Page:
Green Party sticks with position on national unity government

Labour to elected new lead on Friday and has again said it wants to go into Opposition

Green leader Eamon Ryan and the parliamentary party held a videoconference meeting on Wednesday. File photograph: Aidan Crawley

Green leader Eamon Ryan and the parliamentary party held a videoconference meeting on Wednesday. File photograph: Aidan Crawley

 

The Greens say they have not changed their position on a national unity government and will continue to pursue an all-party administration to deal with the coronavirus crisis.

The Green parliamentary party held a videoconference meeting on Wednesday to discuss various issues, with their approach to government formation one of the items on the agenda.

Despite debate continuing in the party on whether it should enter talks with Fianna Fáil and Fine Gael on forming a coalition with the two so-called civil war parties, the position arising out of Wednesday’s meeting remains unchanged.

The Labour parliamentary party on Tuesday reiterated its position that it wants to go into opposition rather than government. Labour will elect a new leader on Friday, with Alan Kelly and Aodhán O’Ríordáin battling to succeed Brendan Howlin.

Negotiating teams from Fianna Fáil and Fine Gael are meeting again on Wednesday. The two parties are attempting to agree a framework document on how a coalition would work and they will then approach other parties and Independents seeking support.

Coalition Builder

Can you form a government?

Third party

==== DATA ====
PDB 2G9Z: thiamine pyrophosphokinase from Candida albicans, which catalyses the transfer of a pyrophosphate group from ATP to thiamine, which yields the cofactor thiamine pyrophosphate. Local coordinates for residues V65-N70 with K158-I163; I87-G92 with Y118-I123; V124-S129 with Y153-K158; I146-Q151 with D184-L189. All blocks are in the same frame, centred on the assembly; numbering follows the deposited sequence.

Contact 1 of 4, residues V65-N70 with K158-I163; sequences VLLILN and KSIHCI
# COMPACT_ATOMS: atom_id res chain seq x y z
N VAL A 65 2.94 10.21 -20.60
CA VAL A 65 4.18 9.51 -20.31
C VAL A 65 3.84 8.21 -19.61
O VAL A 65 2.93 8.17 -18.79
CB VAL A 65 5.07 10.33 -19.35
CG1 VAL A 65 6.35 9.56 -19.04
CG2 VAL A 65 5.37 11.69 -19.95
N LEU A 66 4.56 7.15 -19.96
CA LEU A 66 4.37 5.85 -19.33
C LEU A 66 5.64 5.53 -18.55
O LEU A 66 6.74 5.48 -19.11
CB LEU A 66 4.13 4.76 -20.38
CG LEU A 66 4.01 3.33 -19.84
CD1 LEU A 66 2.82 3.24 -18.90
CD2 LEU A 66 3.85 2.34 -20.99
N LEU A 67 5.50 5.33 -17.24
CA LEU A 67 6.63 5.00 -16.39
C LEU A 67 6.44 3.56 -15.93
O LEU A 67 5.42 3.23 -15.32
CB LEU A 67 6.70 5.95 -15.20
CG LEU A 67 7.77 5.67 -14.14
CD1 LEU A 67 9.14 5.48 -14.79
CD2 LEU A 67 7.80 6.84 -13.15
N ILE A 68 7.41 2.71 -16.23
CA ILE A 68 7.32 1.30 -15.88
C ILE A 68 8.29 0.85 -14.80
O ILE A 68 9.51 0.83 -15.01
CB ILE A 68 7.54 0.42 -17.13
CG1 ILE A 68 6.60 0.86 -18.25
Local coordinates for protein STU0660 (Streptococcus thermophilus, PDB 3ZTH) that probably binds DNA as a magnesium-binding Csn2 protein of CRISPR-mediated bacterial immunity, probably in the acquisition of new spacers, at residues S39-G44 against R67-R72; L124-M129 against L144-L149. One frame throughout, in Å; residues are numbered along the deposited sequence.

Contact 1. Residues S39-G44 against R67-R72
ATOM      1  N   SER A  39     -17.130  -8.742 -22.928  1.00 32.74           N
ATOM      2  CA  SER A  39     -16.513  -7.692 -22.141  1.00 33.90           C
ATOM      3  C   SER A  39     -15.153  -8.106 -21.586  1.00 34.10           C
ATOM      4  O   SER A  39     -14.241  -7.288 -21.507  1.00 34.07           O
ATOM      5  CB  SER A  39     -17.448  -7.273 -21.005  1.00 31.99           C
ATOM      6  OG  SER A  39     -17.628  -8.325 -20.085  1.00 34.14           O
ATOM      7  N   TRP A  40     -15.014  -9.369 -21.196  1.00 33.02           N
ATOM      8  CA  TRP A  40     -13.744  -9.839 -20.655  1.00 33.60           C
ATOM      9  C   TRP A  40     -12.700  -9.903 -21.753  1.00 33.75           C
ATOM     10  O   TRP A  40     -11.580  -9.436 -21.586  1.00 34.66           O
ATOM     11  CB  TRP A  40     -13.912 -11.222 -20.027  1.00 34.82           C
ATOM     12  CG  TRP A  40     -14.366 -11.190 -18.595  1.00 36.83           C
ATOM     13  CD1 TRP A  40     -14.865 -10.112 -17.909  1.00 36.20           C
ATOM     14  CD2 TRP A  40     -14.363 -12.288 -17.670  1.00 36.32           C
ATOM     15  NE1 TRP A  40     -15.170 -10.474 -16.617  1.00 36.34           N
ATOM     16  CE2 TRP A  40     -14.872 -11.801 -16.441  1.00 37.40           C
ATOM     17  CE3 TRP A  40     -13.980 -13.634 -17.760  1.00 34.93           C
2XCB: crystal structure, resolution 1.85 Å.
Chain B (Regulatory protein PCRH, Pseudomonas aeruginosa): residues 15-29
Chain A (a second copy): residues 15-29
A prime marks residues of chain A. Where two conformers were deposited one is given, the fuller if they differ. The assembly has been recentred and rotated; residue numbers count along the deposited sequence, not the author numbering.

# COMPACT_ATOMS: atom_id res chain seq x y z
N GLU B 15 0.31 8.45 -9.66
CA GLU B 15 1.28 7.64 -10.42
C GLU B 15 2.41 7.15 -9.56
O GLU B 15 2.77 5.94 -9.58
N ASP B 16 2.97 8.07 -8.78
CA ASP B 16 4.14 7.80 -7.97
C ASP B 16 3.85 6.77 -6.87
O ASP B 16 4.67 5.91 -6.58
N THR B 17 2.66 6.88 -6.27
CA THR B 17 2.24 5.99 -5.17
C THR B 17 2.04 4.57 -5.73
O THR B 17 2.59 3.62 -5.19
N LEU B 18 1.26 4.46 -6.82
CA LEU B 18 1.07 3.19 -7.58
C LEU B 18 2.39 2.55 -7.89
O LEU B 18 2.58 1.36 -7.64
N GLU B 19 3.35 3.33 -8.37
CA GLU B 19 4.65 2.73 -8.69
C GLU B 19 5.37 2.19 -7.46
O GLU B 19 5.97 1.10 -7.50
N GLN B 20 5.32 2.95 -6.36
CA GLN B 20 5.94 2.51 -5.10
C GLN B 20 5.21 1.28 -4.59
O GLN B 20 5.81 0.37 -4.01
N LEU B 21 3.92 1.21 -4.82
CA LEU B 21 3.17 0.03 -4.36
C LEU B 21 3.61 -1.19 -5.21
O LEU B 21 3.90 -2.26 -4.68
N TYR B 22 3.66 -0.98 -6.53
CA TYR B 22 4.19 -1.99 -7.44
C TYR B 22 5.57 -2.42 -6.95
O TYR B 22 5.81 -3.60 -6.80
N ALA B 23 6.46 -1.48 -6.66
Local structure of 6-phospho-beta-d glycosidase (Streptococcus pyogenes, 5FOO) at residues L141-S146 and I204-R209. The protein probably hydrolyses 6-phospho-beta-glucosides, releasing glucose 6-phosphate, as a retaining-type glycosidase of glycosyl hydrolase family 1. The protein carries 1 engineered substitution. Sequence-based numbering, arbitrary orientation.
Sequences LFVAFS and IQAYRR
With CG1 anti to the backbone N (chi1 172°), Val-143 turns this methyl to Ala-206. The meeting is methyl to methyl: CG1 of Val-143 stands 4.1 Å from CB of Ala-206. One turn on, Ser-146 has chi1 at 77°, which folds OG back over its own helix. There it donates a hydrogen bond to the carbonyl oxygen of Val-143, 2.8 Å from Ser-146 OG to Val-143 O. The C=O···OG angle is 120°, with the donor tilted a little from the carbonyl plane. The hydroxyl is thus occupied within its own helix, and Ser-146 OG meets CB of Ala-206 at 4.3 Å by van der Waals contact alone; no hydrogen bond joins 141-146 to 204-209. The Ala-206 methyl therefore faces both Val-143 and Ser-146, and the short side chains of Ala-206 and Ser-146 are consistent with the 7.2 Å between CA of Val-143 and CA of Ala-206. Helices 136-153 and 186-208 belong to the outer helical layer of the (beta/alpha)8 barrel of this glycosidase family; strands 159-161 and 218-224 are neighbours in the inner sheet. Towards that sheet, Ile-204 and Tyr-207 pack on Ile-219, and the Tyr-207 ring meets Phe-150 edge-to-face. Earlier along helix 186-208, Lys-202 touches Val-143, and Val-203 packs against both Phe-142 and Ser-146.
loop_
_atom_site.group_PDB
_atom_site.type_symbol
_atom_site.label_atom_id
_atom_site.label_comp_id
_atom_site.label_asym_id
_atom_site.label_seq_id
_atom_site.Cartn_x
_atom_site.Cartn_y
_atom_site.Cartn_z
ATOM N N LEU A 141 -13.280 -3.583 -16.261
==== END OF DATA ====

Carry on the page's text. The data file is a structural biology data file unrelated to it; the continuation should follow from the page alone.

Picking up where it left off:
Speaking on Wednesday, Taoiseach Leo Varadkar again said a third party is needed and said Labour or the Social Democrats could be approached.

Tánaiste Simon Coveney has been in contact with Social Democrats co-leader Roisín Shortall in recent days but there is little appetite in that party for entering government with Fianna Fáil and Fine Gael.

“There hasn’t been much reciprocal contact from us,” one party source said of the contact made by Mr Coveney.

Mr Varadkar said the “joint document” between his party and Fianna Fáil could be agreed “this week or next week”.

“What is going to be required is a government that is going to last four to five years that can deal with this crisis, the recovery, putting our economy and society back together,” he said.

“That will require three parties and the support of Independents as well, but I think we are a few weeks way.”

A statement released after the meeting between Fianna Fáil and Fine Gael said: “Both Fine Gael and Fianna Fáil met this afternoon, and had a positive meeting and discussion on policy issues.

“They both agreed to keep the dialogue confidential and will be in contact over the next few days.”